We’ll be getting married not too long from now, and there hasn’t been an issue really until this, throughout all the planning, showers, etc. We’ve had Christmas celebrations and Thanksgivings, and birthdays, and Father’s Days, but nothing seemed to bring about the same emotions as this dance. So, it came to me as bit of a surprise as to how emotional this all became, but it really has been intense. Even when planning for the ceremony, where we will be honoring him, it wasn’t really an issue. But this really has. Your advice is greatly appreciated, so thank you.
Yvonne Kelly, MSW, RSW, Certified Stepfamily Counsellor and Coach,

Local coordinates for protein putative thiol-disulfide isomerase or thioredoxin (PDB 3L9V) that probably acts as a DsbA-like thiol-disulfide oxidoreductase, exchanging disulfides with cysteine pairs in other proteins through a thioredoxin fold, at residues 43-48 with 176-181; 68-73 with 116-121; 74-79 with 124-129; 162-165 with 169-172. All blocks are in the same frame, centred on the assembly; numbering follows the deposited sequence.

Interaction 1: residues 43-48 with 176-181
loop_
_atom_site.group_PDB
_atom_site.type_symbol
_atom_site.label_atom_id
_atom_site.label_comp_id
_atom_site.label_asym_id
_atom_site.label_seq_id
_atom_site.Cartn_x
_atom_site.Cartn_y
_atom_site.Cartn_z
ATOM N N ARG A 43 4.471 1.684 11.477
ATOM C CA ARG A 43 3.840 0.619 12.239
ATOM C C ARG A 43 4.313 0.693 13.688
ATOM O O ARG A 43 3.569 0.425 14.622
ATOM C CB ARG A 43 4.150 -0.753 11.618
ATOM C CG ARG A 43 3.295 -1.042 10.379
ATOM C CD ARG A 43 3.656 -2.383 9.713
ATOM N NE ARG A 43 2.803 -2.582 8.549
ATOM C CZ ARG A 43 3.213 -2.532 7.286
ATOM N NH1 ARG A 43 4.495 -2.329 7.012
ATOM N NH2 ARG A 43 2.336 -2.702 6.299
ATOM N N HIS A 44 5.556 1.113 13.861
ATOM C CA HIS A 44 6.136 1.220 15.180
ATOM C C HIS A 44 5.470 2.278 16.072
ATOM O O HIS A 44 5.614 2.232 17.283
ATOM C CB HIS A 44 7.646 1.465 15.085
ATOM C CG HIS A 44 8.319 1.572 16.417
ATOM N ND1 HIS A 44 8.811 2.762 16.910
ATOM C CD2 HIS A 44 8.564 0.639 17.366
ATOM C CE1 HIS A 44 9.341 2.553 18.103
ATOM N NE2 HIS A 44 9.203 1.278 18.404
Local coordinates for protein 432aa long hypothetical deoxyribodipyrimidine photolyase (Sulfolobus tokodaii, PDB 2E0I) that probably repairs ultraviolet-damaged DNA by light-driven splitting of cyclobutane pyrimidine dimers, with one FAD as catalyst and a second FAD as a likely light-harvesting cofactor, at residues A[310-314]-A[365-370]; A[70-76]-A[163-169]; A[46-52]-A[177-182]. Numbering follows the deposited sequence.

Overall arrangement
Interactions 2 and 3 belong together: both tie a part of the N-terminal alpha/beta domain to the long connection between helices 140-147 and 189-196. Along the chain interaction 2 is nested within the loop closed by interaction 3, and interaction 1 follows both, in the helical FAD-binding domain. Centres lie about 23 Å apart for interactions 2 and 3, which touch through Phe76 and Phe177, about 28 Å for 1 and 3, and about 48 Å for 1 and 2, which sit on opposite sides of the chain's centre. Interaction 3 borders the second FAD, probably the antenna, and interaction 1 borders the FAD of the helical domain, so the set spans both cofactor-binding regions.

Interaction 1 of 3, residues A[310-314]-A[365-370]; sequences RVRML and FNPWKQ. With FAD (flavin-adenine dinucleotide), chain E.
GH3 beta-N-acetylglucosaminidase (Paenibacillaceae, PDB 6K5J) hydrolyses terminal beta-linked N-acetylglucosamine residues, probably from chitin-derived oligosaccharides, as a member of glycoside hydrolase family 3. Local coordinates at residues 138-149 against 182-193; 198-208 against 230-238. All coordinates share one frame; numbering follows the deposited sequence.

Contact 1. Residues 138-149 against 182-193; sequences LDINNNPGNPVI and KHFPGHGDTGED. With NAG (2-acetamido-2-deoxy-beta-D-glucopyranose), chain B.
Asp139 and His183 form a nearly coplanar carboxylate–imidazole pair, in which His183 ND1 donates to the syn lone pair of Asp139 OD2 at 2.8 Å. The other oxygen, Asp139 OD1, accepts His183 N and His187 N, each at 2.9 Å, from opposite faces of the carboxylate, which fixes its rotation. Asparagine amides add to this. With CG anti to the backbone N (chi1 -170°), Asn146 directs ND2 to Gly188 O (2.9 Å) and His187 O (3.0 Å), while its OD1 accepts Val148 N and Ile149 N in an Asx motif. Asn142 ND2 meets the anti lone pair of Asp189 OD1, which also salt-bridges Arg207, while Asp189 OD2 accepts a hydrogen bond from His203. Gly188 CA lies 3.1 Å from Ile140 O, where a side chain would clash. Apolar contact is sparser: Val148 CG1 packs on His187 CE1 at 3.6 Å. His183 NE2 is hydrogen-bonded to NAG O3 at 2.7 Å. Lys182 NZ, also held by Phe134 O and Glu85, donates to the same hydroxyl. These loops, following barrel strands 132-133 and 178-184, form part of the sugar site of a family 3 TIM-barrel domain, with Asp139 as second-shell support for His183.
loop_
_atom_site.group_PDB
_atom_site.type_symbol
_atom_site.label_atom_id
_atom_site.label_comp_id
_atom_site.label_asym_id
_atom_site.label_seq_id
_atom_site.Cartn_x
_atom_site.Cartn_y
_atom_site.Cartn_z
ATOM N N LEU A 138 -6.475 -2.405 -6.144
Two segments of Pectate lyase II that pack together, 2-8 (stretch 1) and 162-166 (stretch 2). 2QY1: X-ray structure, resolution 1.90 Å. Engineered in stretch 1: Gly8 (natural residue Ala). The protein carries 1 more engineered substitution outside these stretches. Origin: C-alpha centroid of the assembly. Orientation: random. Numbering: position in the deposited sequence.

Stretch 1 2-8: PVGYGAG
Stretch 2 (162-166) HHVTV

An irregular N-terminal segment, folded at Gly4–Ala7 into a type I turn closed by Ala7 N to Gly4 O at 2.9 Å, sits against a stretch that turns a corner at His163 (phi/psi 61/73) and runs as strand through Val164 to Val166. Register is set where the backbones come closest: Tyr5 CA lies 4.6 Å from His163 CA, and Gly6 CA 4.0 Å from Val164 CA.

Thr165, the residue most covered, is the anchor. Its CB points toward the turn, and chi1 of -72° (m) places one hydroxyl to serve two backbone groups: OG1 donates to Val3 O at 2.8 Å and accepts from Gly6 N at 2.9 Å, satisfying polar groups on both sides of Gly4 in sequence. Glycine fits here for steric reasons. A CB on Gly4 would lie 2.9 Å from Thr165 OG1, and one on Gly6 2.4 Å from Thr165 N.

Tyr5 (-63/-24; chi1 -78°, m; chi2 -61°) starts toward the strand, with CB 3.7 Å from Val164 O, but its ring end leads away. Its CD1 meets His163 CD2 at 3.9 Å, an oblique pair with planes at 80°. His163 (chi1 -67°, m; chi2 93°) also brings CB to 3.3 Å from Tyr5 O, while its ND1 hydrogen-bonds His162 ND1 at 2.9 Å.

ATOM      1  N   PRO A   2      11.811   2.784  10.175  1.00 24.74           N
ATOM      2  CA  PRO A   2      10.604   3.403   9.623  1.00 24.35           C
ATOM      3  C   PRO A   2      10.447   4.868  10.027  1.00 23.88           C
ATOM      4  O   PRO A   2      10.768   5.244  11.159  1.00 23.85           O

Ultimately this is your decision to be made with your fiance. It is not our job to tell you what is right for you but to give you our best advice as we see things and also from our collective experience. You alone know how difficult this situation has been for all involved and you will make a decision that best fits the situation. My concern is that you don’t make a compromise here without being fully aware of the ramificaitons for yourself and others not just now but down the road. If you are of strong conviction that this is not as much of an issue for you as it is for your fiance and that you are willing to forego this opportunity and that it won’t become a point of resentment for you, then that is my main concern. I think regardless of what decision you make, it would still be wise to support your partner in getting some support for herself in learning how to cope with this ongoing grief, especially if you see signs of it recurring and really impacting on your lives together. It’s always better to deal with this as early as possible and not let it fester and create new problems for the two of you as you begin your life together. Once again, the very best of luck to both of you.